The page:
Swine Flu Outbreak Map

22 July 2009


Senators Raise Concerns Over E-Verify as Illegal Immigration Detentions Drop
from Security Management News & Analysis by Matthew Harwood

Illegal immigrants with stolen Social Security numbers (SSN) are still beating the federal government's employment eligibility verification system, warned senators yesterday at a subcommittee hearing. Meanwhile, new government numbers show the fewest number of illegal immigrants caught sneaking across the border since the 1970s.



Special Forces Getting High-Tech Soldier Suits for Iraq Mission
from Danger Room by Shelley Dubois

Just a few years ago, the Army was so down on the Land Warrior high-tech soldier get-up that it officially canceled the project. Now, Land Warrior is back from the dead — and considered so valuable that even the Army’s commando elite want the wearable electronics suites.

According to InsideDefense.com, an Army Special Forces battalion will start training with an upgraded version of Land Warrior in 2010, before it deploys to Iraq later in the year.



How Security Missed the Jakarta Suicide Bombings
from Security Management News & Analysis by Matthew Harwood

Two details during the run-up to the twin and nearly simultaneous suicide bombings that struck the J.W. Marriott and Ritz-Carlton hotels on Friday in Jakarta give indications of how the attack proved successful, according to Time magazine.

On Saturday, a police spokesman said that one of the terrorists carrying a bag set off the metal detectors at the Marriott. He told security it was his laptop computer. They let him through.



Pakistan Objects to U.S. Plan for Afghan War

Pakistani officials have told the Obama administration that the Marines fighting the Taliban in southern Afghanistan will force militants across the border into Pakistan, with the potential to further inflame the troubled province of Baluchistan, according to Pakistani intelligence officials.

Pakistan does not have enough troops to deploy to Baluchistan to take on the Taliban without denuding its border with its archenemy, India, the officials said. Dialogue with the Taliban, not more fighting, is in Pakistan’s national interest, they said.



Blogger: America ‘Less Safe’ Without More F-22s
from Danger Room by David Axe

Among perceived rivals, China just began producing J-10 fighters that are in the same class as the USAF’s 20-year-old F-16Cs. Russia is still building, and exporting, a few variants of the 1980s’ Su-27. Despite lots of promises, neither China nor Russia has ever demonstrated it can build anything more advanced than its current models. Russia’s aviation industry has eroded so badly that it cannot even produce drones for the Russian military: Moscow must buy them from Israel, instead.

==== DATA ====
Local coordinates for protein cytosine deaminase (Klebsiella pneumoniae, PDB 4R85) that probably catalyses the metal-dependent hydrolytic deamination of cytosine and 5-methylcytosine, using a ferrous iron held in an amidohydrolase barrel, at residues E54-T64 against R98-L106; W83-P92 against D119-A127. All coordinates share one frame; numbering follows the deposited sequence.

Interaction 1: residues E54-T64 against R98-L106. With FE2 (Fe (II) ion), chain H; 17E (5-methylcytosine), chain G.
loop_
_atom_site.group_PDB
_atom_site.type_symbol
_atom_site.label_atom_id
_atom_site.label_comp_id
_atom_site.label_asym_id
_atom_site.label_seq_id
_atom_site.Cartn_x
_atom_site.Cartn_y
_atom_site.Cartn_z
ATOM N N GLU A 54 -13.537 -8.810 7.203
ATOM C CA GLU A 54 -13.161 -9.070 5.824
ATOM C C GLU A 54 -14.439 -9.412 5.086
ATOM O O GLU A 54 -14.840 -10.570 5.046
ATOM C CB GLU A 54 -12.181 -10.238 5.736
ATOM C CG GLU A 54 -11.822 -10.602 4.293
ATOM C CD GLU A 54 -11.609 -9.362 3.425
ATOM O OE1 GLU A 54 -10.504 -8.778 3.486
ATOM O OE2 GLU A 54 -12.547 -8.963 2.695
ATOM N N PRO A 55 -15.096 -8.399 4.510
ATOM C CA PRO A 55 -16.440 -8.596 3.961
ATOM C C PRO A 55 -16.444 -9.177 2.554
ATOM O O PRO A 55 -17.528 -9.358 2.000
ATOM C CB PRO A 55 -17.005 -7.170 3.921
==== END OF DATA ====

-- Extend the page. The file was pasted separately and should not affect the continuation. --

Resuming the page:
"Livin' The Dream, Sir"
from Op For by Lt Col P

Michael Yon hits the X-ring again with a dispatch from Central Asia:

...One Marine commander told me that during the early part of this war, his men didn’t even shower for three months. We talked for a couple of hours and he was proud that his Marines didn’t need a shower for three months, and that his Marines killed a lot of Taliban and managed to lose only one good man. That’s the Marines. They’ll show up in force with no warning, and their reputation with U.S. Army and Brits who have fought alongside them is stellar. A NPR photographer who just spent more than three weeks with the Marines could not praise them enough, saying he’d been with them in Iraq, too, and that when Marines take casualties, their reaction is to continue to attack. They try to stay in contact until they finish the enemy, no matter how long it takes. Truly they are animals when it comes to the fight. Other than that, great guys. Tonight at dinner, a young Marine Lance Corporal sat in front of me at the crowded dining facility. “Good evening, Sir,” he said. I asked, “Are you living like animals out there?” “Livin’ the dream, Sir!” They are fantastic.



The "Irreversible Collapse"
from In From the Cold by Spook86

What a difference a year makes.

Last July, the Commander-in-Chief of the Russian Navy, Admiral Vladimir Vysotsky, boasted that his nation would add six carrier battle groups to its fleet, with construction of the new vessels beginning in 2012.

Most analysts were dubious about that claim, but Moscow had one factor working in its favor. With oil then trading at $150 a barrel, Russia was suddenly flush with cash, and military leaders could once again dream on a grandiose scale.

Twelve months later, Admiral Vysotsky is no longer talking about six new carrier battle groups. In fact, he sounds a lot like his predecessors of the late 80s and early 90s, who simply tried to maintain some semblance of a Russian fleet against overwhelming financial pressures. During that decade, the once-proud Soviet Navy became a shadow of its former self; ships spent almost no time at sea and out-of-area operations were virtually unheard of.



Mind the Gap: Reinstituting Counternarcotics Trafficking with Venezuela
from TheTerrorWonk by aaron.mannes@gmail.com (Aaron Mannes)

The GAO’s recent report U.S. Counternarcotics Cooperation with Venezuela Has Declined provides a nuts and bolts breakdown of how U.S. counternarcotics programs operate abroad – and how the Venezuelan government is refusing to cooperate on many of these crucial programs. Because of its strategic location next to Colombia, which has long been at the heart of the international drug trade, and because of the extensive connections between drugs and terrorism, improving counternarcotics cooperation with Venezuela is a small but important issue.




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